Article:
The next time you're looking up at the night sky, perhaps wishing upon a star, know that those stars are a part of you. That's not Rumi, that's the truth based on some new information that's pretty enlightening about humans came to be the way we are.
A study has claimed that the calcium in our bones and teeth probably came from stars exploding in supernovas and scattering the mineral across the universe in huge quantities. In other words, we were star'struck'.
It is thought that half of the calcium in the universe came from calcium-rich supernovae, events that are so rare that scientists haven't been able to study it much. Due to this, they weren't sure how the calcium was created.
The study, published in The Astrophysical Journal, was conducted by around 70 scientists from around the world.
Study author Wynn Jacobson-Galan said,
The stars responsible for calcium-rich supernovae shed layers of material in the last months before explosion. The X-ray emissions are the result of the explosion violently colliding with this ejected material and stimulating a brilliant burst of high energy photons. The heat and pressure of the explosion actually drives the chemical reaction that creates calcium.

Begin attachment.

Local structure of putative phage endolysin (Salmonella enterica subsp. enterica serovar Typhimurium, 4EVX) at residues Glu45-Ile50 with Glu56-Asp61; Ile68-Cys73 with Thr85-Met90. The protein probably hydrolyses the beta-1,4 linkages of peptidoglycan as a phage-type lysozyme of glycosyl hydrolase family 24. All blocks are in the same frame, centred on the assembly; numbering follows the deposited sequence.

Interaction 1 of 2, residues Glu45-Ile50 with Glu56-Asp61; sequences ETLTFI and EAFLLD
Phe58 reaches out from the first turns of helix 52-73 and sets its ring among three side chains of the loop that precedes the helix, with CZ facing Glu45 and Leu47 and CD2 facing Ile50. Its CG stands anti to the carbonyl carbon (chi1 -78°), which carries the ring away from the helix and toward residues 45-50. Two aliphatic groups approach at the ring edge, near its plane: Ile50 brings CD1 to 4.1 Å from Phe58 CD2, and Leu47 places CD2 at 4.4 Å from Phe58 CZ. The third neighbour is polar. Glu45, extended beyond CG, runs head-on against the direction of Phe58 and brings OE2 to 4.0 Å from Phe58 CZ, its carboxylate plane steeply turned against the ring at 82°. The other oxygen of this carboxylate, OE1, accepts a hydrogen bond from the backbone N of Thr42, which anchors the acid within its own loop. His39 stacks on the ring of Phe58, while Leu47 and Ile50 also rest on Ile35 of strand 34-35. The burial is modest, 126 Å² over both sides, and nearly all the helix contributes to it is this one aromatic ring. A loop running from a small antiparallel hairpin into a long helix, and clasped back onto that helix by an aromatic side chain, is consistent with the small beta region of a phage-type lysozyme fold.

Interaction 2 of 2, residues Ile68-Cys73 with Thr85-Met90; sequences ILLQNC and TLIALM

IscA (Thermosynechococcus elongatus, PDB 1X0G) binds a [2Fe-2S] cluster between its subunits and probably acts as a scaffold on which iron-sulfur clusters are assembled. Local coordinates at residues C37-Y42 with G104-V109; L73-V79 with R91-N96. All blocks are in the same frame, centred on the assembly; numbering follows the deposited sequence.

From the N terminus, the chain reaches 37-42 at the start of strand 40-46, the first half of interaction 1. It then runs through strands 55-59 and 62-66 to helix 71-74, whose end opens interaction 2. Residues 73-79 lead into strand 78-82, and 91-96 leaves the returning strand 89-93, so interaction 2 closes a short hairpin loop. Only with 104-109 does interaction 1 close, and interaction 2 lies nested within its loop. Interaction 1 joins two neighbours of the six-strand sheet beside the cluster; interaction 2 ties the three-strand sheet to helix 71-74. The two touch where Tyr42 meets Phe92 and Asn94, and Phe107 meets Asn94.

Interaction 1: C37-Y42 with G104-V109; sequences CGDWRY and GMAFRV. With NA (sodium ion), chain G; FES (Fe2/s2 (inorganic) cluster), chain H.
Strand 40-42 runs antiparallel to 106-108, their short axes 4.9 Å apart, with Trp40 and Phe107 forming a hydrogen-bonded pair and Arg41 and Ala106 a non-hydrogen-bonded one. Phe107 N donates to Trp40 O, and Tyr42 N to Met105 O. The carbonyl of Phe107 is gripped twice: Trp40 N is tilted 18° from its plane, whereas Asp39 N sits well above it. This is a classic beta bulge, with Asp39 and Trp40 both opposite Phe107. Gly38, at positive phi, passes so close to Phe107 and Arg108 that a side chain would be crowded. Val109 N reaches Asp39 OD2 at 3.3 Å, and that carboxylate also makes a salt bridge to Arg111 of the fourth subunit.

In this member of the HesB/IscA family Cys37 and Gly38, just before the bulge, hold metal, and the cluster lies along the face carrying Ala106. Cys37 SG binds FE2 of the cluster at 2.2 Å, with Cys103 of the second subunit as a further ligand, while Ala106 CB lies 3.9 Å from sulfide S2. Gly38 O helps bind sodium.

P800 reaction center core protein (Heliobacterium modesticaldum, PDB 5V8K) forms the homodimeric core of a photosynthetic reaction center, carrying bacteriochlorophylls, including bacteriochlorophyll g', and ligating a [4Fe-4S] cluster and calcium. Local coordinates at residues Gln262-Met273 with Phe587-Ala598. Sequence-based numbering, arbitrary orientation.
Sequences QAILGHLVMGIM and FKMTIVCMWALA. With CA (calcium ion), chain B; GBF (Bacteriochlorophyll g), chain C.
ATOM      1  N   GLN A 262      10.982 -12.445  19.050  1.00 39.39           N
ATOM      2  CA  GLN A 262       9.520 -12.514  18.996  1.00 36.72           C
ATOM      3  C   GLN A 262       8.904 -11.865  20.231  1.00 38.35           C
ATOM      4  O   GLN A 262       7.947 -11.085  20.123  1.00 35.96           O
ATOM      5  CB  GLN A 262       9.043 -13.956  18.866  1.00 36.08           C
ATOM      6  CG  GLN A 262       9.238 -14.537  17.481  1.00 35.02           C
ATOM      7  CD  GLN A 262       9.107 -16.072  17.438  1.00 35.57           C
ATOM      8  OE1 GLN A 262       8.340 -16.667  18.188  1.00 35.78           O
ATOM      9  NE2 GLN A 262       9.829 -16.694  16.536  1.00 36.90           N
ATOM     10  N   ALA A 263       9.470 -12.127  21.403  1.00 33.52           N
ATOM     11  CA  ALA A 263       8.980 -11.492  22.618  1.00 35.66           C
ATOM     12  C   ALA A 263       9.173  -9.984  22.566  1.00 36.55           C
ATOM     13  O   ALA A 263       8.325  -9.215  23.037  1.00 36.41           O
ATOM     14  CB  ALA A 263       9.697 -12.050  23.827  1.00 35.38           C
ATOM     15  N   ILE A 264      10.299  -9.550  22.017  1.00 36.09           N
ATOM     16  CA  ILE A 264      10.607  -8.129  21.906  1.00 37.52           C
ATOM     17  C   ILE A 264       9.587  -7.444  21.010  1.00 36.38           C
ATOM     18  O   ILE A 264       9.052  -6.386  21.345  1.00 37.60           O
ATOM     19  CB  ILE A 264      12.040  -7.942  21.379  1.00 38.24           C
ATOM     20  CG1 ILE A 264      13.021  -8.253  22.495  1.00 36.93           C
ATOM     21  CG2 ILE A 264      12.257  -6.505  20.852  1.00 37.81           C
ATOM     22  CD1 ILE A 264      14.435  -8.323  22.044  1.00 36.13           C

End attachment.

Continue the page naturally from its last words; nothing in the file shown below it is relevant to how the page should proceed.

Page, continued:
Usually, only a small amount of calcium is produced by a star as it burns through its supply of helium, but when a calcium-rich supernova happens, huge amounts of calcium are created and released within seconds.
More importantly, what a fall from grace for the star. Imagine being a mighty star one second and being given a root canal the next...
Research into the observation of supernovas is ongoing, and scientists are planning a follow up study as well. As for me, I'm just enjoying the star life..